Where are you from, and what is your role in Extreme 2003?
A native of Chicago, Illinois, I now attend the University of Delaware College of Marine and Earth Studies (Lewes campus). During Extreme 2003, I will be the shipboard coordinator for the educational component. In this capacity, I will be a liaison to help more than 500 classrooms around the world go "to the depths of discovery" along with us.
What kinds of questions will you try to answer, and why?
I will be trying to answer various questions that I will receive from the participating students. Otherwise, I will be continually working to keep 6th–12th graders (and others) interested and well informed throughout the expedition. These duties will include posting pictures, videos, interviews, daily logs, and plenty of other "neat stuff" to the Web site.
Why is this research important? What are the benefits?
There is still so much to learn about the deep ocean, which covers much of the world and has an important role in our ecosystem. Some of the discoveries may prove to have several scientific, industrial, and medical applications. In addition, through this interactive venue, we are able to enlighten so many others who may never have the opportunity to explore this extreme environment firsthand.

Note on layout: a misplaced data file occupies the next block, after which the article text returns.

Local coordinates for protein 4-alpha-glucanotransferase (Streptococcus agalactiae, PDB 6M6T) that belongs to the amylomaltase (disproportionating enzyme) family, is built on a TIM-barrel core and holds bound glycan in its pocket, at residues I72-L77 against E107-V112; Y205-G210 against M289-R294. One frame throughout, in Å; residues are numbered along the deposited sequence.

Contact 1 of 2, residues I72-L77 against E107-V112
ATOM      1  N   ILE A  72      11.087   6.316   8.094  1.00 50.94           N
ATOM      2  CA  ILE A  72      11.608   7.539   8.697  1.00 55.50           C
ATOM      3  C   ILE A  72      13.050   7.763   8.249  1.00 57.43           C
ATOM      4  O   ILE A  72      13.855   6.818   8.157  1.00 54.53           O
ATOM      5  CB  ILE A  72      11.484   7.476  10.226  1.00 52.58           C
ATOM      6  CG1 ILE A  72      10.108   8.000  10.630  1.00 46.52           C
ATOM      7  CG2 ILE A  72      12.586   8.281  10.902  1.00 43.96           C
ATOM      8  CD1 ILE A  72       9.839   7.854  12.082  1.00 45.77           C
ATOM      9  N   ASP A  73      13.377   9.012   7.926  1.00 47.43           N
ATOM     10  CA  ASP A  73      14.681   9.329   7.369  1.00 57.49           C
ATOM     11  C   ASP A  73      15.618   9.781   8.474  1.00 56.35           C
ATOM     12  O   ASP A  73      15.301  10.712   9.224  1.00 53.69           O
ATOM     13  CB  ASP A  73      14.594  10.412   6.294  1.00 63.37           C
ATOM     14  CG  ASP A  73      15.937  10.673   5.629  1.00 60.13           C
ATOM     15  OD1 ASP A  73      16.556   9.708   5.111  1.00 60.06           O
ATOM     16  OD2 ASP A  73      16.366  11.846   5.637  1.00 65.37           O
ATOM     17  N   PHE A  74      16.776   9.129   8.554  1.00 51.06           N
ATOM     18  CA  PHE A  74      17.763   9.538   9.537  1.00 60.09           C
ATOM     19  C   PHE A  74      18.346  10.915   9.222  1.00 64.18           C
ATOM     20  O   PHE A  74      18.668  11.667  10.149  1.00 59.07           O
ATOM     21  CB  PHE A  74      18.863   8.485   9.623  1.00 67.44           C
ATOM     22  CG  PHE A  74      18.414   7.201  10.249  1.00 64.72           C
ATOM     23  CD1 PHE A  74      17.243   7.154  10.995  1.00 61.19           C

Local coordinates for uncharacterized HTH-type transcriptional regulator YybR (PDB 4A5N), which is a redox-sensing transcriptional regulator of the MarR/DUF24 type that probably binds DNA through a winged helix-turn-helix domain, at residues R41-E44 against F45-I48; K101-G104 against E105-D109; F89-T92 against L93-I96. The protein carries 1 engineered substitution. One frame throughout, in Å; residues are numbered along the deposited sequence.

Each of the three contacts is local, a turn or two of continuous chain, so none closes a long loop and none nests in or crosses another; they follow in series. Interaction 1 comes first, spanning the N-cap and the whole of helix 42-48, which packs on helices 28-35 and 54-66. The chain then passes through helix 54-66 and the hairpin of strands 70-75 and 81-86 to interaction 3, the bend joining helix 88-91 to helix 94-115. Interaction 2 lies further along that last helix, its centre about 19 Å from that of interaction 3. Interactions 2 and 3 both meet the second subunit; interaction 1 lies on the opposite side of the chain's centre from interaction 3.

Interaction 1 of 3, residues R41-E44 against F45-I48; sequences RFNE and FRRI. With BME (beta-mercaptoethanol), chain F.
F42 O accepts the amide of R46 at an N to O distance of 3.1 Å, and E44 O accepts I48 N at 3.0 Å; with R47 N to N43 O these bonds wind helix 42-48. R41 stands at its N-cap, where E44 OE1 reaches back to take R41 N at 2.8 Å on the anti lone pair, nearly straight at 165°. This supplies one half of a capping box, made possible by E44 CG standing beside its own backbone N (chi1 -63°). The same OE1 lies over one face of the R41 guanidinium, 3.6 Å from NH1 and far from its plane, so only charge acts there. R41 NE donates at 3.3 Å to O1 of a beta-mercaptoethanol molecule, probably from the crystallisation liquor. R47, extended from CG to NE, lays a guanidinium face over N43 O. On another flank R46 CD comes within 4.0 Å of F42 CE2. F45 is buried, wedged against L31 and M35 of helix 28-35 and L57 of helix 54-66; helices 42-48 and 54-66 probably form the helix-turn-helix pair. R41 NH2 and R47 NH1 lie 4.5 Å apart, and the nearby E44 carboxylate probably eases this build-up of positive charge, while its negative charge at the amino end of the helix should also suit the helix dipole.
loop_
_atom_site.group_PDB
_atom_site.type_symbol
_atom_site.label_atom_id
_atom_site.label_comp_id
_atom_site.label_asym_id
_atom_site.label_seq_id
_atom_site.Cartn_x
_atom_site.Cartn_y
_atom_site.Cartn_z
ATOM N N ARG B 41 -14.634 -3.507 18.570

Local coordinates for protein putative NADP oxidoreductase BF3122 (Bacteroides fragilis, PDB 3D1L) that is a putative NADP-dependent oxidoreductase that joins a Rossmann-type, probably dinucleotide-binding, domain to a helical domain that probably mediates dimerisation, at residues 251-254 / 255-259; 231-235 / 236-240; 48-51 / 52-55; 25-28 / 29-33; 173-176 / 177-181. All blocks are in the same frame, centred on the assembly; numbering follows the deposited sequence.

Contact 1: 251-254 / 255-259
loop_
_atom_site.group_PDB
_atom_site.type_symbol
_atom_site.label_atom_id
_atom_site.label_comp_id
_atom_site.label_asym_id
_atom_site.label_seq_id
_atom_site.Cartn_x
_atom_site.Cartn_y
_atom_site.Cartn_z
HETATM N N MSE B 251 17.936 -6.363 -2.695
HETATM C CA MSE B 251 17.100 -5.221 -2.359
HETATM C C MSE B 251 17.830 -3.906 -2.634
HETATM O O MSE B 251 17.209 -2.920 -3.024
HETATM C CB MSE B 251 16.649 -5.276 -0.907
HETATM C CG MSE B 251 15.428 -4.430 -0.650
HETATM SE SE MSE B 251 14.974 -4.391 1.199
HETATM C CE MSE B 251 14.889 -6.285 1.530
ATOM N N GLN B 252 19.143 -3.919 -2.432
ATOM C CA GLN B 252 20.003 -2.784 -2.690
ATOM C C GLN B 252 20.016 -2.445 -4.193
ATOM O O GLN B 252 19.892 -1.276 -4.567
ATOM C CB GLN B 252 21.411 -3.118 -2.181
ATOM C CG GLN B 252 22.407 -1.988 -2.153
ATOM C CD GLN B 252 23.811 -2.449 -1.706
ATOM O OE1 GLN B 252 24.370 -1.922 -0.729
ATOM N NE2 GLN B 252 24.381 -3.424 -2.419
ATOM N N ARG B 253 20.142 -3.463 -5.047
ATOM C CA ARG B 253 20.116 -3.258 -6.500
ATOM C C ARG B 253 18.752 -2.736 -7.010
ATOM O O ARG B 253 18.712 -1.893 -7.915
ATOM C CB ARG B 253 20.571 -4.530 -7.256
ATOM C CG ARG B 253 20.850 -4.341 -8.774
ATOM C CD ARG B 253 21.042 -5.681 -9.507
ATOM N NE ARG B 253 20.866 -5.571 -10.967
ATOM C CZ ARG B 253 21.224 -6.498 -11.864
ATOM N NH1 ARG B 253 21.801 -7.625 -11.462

What's your background and what lured you into marine science/education?
I grew up as an only child, so I found myself watching a lot of Discovery Channel and PBS. At a very young age, I became fascinated with water and enjoyed my many visits to Lake Michigan and the Shedd Aquarium. By 7th grade, I realized that the world was covered by water, and the idea of exploring it intrigued me. More specifically, I wanted to learn more about the organisms that lived in the water; I wanted to become a marine biologist. Consequently, I began participating in related programs/activities in Chicago and eventually went on to Brown University (Providence, RI) to pursue a degree in the field.